• Electricity makes a lot of things work, for example, globes, televisions, toasters, etcetera.
• Household electricity is dangerous.
• Some materials allow electricity to pass through them and other materials do not. Those which do allow electricity to pass through them are called conductors.

Middle years

The concepts listed below were developed by Summers, Kruger and Mant (1997), who believe that such concepts can be acquired readily by primaryschool teachers and taught effectively to their students.

• An electric circuit is a complete (unbroken) pathway.
• Electricity is made up of electrons.
• Electrons are very, very tiny particles.
• An electric current consists of a flow of electrons.
• Electrons are part of all atoms that make up all substances.
• The electrons are in the wires all the time.
• Conductors have free electrons, which can move.
• The battery provides the push to move the electrons.
• The battery voltage is a measure of the push.
• A chemical reaction in the battery creates an electric field, which produces the push.
• All the electrons move instantaneously.
• The size of the current in a circuit depends on the resistance.
• A series circuit has all the components in a line. There is only one pathway.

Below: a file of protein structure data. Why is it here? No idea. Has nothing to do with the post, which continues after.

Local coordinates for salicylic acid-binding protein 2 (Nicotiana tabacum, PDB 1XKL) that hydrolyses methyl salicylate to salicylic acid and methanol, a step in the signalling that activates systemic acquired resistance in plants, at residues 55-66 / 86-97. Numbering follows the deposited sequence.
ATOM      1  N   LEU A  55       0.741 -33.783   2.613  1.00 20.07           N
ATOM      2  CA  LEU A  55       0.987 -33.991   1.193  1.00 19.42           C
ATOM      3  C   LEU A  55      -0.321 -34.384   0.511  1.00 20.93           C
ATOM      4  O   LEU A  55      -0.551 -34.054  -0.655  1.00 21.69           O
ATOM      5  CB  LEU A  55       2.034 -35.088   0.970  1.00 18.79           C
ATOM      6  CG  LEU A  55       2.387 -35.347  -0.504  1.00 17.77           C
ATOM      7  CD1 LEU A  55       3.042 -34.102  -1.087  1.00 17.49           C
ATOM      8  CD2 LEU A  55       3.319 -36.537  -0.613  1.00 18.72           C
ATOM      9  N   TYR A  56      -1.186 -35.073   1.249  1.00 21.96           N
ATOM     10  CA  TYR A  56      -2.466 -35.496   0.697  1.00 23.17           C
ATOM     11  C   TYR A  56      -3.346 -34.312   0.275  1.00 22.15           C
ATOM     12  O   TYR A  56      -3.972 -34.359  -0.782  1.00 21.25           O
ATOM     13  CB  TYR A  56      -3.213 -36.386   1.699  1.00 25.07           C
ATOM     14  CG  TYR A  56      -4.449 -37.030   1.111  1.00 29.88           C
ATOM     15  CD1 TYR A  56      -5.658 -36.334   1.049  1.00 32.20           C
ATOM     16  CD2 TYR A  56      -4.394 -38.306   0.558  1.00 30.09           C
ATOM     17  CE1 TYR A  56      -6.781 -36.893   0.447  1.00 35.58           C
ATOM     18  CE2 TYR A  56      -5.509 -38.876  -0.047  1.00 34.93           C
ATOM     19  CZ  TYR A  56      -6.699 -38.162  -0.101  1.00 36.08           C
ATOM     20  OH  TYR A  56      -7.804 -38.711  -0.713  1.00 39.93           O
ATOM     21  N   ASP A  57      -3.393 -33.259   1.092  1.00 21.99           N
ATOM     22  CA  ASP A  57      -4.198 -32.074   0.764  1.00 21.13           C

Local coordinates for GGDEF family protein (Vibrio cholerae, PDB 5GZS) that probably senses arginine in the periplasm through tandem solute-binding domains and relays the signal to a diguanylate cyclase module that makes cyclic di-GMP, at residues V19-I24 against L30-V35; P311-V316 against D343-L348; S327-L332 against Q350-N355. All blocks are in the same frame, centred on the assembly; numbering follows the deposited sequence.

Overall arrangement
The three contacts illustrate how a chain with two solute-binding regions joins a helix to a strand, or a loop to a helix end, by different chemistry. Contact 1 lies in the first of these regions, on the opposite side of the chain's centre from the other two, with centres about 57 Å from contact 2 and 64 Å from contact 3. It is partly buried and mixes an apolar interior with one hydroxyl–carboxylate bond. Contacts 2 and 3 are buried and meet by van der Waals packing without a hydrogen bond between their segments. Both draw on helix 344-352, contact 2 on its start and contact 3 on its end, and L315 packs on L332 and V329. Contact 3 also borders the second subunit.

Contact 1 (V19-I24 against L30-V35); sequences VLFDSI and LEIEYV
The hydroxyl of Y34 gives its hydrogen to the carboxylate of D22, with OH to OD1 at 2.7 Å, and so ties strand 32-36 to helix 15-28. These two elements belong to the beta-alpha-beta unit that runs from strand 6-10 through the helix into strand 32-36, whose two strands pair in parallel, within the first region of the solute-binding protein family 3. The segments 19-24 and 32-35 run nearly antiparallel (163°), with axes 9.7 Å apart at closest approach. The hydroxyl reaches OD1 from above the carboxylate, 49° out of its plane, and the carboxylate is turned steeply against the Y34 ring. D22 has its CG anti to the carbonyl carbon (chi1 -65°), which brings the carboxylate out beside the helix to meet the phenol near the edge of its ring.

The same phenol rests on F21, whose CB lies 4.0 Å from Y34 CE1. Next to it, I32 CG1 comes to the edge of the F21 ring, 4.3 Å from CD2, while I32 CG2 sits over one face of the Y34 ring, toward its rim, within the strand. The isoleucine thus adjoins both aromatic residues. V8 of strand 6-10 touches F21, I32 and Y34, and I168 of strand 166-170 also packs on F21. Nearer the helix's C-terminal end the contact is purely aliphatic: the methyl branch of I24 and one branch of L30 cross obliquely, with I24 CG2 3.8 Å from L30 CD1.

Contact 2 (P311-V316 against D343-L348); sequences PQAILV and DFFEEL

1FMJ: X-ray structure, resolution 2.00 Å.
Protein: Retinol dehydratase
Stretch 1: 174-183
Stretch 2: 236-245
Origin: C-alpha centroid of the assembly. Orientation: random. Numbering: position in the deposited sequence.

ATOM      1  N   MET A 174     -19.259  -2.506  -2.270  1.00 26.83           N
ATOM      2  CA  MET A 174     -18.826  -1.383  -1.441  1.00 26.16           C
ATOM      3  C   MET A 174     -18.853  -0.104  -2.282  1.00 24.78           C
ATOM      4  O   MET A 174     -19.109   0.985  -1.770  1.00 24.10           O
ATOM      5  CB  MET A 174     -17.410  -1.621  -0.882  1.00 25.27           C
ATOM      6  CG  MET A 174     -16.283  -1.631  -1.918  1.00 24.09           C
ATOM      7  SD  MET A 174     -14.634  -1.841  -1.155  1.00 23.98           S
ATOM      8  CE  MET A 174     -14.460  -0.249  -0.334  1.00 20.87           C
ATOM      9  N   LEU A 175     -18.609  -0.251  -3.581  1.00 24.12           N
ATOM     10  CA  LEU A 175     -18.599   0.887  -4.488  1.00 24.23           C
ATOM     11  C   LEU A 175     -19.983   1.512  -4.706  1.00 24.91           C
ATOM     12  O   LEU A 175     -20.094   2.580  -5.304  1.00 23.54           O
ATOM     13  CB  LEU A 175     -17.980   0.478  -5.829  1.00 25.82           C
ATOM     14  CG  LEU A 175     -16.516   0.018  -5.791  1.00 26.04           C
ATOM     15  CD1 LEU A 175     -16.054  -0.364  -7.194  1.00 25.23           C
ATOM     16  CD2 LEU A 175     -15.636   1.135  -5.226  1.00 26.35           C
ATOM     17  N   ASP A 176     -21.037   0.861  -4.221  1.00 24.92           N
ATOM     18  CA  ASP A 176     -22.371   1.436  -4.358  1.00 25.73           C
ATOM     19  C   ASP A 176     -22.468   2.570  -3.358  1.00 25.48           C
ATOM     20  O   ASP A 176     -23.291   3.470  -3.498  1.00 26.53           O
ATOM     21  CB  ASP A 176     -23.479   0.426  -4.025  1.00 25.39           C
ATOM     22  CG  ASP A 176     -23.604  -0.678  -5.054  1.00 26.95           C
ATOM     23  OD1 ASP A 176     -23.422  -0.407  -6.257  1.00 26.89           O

• The current is the same all around a series circuit.
• In a series circuit, adding more globes increases the resistance and decreases the current. The globes are dimmer and equally dim.
• A parallel circuit has branches. There is more than one pathway.
• Identical globes in parallel are as bright as one globe alone. The current in each branch is the same.
• The current in the battery leads is the sum of the currents in the separate branches.
• In a globe, moving electrons collide with fixed atoms in the filament, causing them to vibrate.
• The vibrating atoms emit light and heat.
(Summers, M, Kruger, C & Mant, J 1997, Teaching electricity effectively: a research-based guide for primary science, Association for Science Education, Hatfield)

## Students' alternative conceptions of electricity

• The terms 'electricity', 'current', 'power' and 'energy' mean the same thing.
• In a circuit that contains wires, a battery and a globe, the battery stores electricity/power/current which flows to the globe where it is consumed.
• The globe in an electric circuit takes what it needs from the battery.
• Energy is used up by a working globe.
• The thing that gets used up in an electric circuit is current.
• For a circuit that contains a battery and a globe, the globe lights up because:
• the current from each end of the battery clashes in the globe to provide the light (clashing-currents model)
• some of the current from one end of the battery is lost as it passes through the globe (consumption model)
• current from one end of the battery is all used up in the globe, making the second wire unnecessary (source-sink model).
• Batteries store a certain amount of electricity or charge.

View the full topic, including the activities (.pdf)